Citing the Cerebus vs. Spirit storyline, I don’t think it naturally follows that The Spirit is “in the Cerebus universe”. I think it would probably be more accurate to say that a Spirit Analogue exists in the Cerebus universe. That is, I think any comic-book creator has the implied capacity to do his character both as canonical and as iconic, high iconic and all the rest and that the proper repository of that decision-making is the originating creator. And there you definitely get into the creator’s perspective as a core relevancy. If I had asked Will (God rest his soul) if the cross-over meant that the Spirit was now a part of the Cerebus Universe, it wouldn’t have had any relevance for him. He had a signed agreement with me limiting my ability to use his artwork (which I chose to ignore, ultimately) and The Spirit and Dolan as trademarked characters. That would have been his core, if not exclusive interest. Is he covered legally with his paperwork to keep me from laying claim to the Spirit? Yes, he is. For Will, end of story. Because crossovers weren’t done in his day and there was no organized fandom to debate what belongs in The Complete Spirit and what can be left to one side, the issue would never have come up forcefully enough to make it something that he thought he needed to consider. Nor would he have seen that having a disinterest in the subject was doing a disservice to a segment of his audience that for one reason or another feels itself compelled to deal with fictional material as if it’s real or that feels itself compelled to create an organized canon with a rational set of guidelines. Depending on where you’re standing, people with those interests are either a saving grace for our medium or textbook cases of borderline schizophrenia. The late Mark Gruenwald, as an example, who is probably the foremost example of the compulsive organizer and categorizer who devoted prodigious energies to organizing the Marvel Universe into a coherent form could, arguably, have been both. He was a saving grace at a time when the Marvel Universe was starting to burst at the seams and lose its internal consistency (which was more of a happy accident/by- product of Stan Lee writing everything in the early sixties and having only a limited number of titles than anything else) by at least creating a plausible overall structure and being in an editorial capacity where he could at least play an “advise & consent” role with the Marvel powers that be. To a clinical therapist, however, if he had listened to any amount of Mark’s table talk, he would, I am sure, have gotten somewhat concerned or very concerned about the extent to which fictional worlds were real to Mark and his own compulsion to impose a coherent structure on them so as to make them more real. I was always aware of that aspect of human nature, mostly through my association with Deni who always dealt with her favourite fictions as if they were real and often confused the two. I never did any extensive research, but my gut instinct told me that the people who treated your fictional work as having its own internal reality were the genuine core audience and if the center was going to hold, it had to be dealt with the same level of seriousness anyone would (and should) bring to the core of his or her own business. Even though that entails at least adopting the surface veneer of the schizophrenic. When I was answering the five questions a month, virtually all of them were addressed to me in such a way that what was a plot point was being treated as a past occurrence in a real context. “WHY did Jaka say this?” Not “Why did you HAVE Jaka say this” (which would be one step back in the direction of mental health) or “why did you have Jaka saying this” (which would be another step back in the direction of mental health). The distinction between “say” and “saying” is obvious. “Say” suggests that Jaka is an actual being, a kind of cartooning actress I instructed. “Saying” suggests that Jaka was “only lines of paper, folks” and a completely fictional construct. But I always dealt with “WHY did Jaka say this?” in the spirit in which it was intended, as if Jaka was a real person whose actions, thoughts and words I documented because that’s the nature of the reality: the core audience is the audience that thinks the events are the most real so you need to have the ability to switch gears mentally if you are going to keep them “on board.” Will would never have had a frame of reference for that. If you pointed out a plot inconsistency to him, he would just have said, “Oh, well, we had to turn those stories out awfully fast. Sometimes Jules Feiffer would remember we had referred to someone’s middle name previously and he might even try and look it up but if he couldn’t find it right away it would just go in as is.” not realizing that a universe was potentially collapsing inside someone he was telling it to. To that sensibility, the correct answer is to identify which middle name is the correct one and which one is the incorrect one (Will: “It doesn’t matter. They were both just made up on the spur of the moment. Pick the middle name you like the best.”) and, if possible, to come up with a cover story as to why the subsequent mistake was made (“Denny Colt reminded San Serif of her uncle who had the other middle name so it was a Freudian slip”). You recognize the syndrome when you write about retooling an origin story: “I can always go back and bamboozle the audience later”. Coming from the same context and tradition—the comic book fan world—you realize that “bamboozle” is what you would be doing. To Will Eisner—and most writers—there would be no frame of reference for that: to them, their job is to engage the reader and draw him in so thoroughly that the story engages him the same way that a compelling reality does. Bamboozling, to them, is what a writer does—none of these events actually happened, I made it all up. That would excite the interest of the psychologist in both directions. “What a perverse thing to do for a living and what an unhealthy thing to be exposed to for people inclined towards schizophrenia. ” When you write, “The story that is given to us in the Cerebus pages is sufficient enough” that’s obviously an opinion informed by your place on the continuity spectrum. I’m just guessing but I don’t think there is yet a definitive answer to whether that’s true. For some the Cerebus/Spirit crossover is just a “bit of fun” with intellectual properties (and I certainly intended it that way) but for others it’s an unsolved problem that needs solving. What is this specifically? And for people like that my original intention is more unhelpful than helpful to their core interest in the Cerebus project. Just having a “bit of fun” constitutes a kind of wilful treason against the Cerebus continuity, as if I intentionally set out to poke them in the eye with a sharp stick. I understand that which is why I do my darnedest to try and accommodate it where possible.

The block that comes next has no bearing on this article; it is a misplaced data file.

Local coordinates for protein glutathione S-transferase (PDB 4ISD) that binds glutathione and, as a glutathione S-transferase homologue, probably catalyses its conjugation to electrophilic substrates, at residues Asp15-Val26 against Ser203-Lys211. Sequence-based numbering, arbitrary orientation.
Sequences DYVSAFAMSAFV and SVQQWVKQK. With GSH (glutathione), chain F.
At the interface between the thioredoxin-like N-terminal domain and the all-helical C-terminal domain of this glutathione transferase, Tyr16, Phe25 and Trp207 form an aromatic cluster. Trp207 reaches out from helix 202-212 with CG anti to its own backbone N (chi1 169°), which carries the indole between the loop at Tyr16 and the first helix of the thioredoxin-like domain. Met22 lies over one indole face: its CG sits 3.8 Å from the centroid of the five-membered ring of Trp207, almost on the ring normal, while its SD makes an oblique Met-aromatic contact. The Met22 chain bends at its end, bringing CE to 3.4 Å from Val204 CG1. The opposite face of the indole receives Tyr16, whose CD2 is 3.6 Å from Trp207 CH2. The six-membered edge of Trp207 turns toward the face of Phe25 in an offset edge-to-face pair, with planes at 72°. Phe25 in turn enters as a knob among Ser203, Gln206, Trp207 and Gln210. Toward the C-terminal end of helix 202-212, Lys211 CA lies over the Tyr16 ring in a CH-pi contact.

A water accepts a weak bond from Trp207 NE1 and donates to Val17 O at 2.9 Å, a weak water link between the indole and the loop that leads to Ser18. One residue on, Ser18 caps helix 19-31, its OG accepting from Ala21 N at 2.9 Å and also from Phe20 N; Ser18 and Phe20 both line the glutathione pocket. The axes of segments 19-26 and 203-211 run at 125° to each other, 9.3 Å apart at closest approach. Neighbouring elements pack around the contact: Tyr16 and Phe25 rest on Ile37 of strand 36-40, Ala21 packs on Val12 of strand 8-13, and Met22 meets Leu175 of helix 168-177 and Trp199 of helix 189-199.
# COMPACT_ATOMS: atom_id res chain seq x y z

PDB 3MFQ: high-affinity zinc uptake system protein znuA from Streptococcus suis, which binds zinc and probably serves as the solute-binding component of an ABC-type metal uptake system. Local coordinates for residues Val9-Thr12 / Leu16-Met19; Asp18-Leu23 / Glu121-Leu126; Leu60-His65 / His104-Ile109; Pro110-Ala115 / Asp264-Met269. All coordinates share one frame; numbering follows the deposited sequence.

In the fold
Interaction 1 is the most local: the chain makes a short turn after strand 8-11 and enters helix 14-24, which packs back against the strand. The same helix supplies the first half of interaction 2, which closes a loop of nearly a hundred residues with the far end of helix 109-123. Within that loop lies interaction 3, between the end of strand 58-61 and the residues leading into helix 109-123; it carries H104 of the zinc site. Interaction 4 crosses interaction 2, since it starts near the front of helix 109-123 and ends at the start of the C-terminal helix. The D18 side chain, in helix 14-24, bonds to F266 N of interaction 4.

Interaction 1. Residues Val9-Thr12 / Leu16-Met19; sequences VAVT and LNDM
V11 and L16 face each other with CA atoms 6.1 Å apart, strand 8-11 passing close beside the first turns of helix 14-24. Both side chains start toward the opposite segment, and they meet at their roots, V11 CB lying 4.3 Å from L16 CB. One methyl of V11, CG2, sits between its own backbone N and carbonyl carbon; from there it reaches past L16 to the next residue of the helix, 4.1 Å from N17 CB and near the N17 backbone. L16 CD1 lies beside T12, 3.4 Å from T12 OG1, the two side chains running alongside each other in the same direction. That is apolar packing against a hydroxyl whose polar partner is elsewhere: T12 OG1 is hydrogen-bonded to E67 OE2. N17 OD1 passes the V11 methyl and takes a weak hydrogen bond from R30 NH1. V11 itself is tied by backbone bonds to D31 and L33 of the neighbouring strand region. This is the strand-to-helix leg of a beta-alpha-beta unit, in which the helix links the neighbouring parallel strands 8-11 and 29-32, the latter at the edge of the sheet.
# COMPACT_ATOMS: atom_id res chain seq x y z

And your cautionary note on cross-overs is duly noted. I’m not sure if Pete Laird is still hacked off at me, but there’s a good example where he would probably be a lot happier today if he didn’t have an issue of the Turtles by means of which Dave Sim had “contaminated his comic-book river” (in your own very astute phrase). Although it couldn’t be further from my own choices, if the rumours are true that Pete intends to digitally remove Cerebus from issue 8 or substitute another character for him, well, I can’t really see the harm in that. The cross-over was done in good faith and affection and admiration for what Kevin and Peter had accomplished and in response to Kevin’s own sincere interest in the barbarian Cerebus. If there isn’t anything of that remaining with Pete as the sole Turtles proprietor, it wouldn’t give me a warm fuzzy feeling to think of Cerebus being a thorn in his side that he can painstakingly remove with digital technology. There are still however many tens of thousands of copies of the original comic in circulation as well as the First Comics colour reprint, so it’s not as if a complete Kremlin-style revision is possible. But, I think it is probably very worthwhile for creators to have a sufficiently developed accurate self-perception to know that they shouldn’t get involved with outside creators in any capacity unless they can be completely philosophical about what might happen years up ahead.